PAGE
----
In April, 2008, a 42 year-old woman named Elisabeth Fritzl revealed to police that she had been held captive by her father in a concealed basement in the family’s home in Amstetten, Austria. In Room, Joy (Brie Larson) has been similarly imprisoned for years, along with her young son Jack (Jacob Tremblay), where they are forced to live in a small room with only a basic cooker, lavatory and basin. Every night, their captor Old Nick (Sean Bridgers) visits with food and to repeatedly rape the woman. As Jack turns five, the woman sets in motion a plan to escape.
The Fritzl case – and that of another Austrian, Natascha Kampusch, who was abducted and locked up in 1998 – was also the source for Michael, Markus Schleinzer’s film about a paedophile who keeps a child imprisoned in a dungeon. Room, adapted by Emma Donoghue from her novel, lacks the merciless, desolate quality of Schleinzer’s film; both book and film focus on events from Jack’s perspective, inside the room and, later, in the wider world. It is a risky move that could potentially declaw the unfolding horrors of Joy and Jack’s situation; but fortunately Abrahamson steers his film away from mawkish sentiment.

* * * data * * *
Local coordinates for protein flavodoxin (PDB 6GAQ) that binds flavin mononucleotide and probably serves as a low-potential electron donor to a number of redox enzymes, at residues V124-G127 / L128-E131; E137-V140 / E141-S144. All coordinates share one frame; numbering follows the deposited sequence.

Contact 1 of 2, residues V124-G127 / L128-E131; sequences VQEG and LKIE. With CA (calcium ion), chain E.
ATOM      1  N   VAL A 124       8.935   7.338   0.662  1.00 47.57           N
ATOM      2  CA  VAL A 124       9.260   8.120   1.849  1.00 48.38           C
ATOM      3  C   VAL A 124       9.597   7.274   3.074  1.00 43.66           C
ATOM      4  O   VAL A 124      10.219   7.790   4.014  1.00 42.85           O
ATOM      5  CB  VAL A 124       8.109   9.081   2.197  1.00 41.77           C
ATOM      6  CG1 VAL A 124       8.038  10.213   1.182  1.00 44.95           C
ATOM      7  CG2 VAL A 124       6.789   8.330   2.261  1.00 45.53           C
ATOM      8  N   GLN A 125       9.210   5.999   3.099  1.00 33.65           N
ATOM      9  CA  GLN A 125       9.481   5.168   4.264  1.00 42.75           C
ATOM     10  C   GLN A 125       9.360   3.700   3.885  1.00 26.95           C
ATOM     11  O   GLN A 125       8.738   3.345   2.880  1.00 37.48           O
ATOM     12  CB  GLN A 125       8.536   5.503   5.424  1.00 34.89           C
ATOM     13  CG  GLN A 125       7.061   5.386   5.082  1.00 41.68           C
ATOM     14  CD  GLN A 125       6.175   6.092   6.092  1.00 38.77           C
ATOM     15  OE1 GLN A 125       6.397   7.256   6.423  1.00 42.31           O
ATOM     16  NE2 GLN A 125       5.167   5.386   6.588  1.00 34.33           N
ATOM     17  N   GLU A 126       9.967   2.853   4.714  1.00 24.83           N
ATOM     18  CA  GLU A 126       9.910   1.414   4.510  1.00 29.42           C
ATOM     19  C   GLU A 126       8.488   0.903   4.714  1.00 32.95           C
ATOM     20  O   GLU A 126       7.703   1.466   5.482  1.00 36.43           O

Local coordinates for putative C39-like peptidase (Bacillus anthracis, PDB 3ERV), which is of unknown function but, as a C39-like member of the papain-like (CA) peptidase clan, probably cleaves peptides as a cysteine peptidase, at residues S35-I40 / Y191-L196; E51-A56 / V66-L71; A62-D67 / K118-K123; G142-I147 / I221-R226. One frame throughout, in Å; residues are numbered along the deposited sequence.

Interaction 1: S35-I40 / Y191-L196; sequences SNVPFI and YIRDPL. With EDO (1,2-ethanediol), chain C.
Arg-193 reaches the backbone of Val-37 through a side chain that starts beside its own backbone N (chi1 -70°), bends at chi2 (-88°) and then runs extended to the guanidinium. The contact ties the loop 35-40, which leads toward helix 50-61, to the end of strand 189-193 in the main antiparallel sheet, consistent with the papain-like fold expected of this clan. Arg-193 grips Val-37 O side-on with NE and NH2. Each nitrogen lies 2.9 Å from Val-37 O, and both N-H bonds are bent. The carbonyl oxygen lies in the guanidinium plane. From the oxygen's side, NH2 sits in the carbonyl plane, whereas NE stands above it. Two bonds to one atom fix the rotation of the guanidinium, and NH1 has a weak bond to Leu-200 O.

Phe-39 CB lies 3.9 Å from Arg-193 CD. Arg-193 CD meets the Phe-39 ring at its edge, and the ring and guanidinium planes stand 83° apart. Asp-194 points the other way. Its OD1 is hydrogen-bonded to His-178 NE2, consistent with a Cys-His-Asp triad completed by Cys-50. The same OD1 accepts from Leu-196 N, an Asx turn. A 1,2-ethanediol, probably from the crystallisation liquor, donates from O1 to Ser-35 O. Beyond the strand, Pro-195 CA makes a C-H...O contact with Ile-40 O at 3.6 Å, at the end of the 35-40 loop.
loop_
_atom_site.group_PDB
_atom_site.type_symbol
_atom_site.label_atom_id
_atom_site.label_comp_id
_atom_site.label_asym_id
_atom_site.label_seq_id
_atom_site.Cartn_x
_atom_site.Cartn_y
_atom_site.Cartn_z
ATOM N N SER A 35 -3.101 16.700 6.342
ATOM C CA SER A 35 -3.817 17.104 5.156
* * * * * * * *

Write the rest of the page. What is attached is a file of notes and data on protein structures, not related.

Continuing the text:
It is essentially a robust, clear-eyed drama; one that delivers its few moments of cathartic lift with intelligence. Larson is tremendous – a vibrant presence in Short Term 12 and Trainwreck, she proves herself equally adept here, where she is required to remain cramped both emotionally and physically for a substantial amount of the film’s running time.
Last year, Abrahamson directed Frank – an unconventional biopic of Frank Sidebottom, himself an unconventional musician. In Abrahamson’s view, Sidebottom could only find freedom while wearing a cumbersome papier mache mask; in Room, there are similar ideas of social exclusion and life at the edges.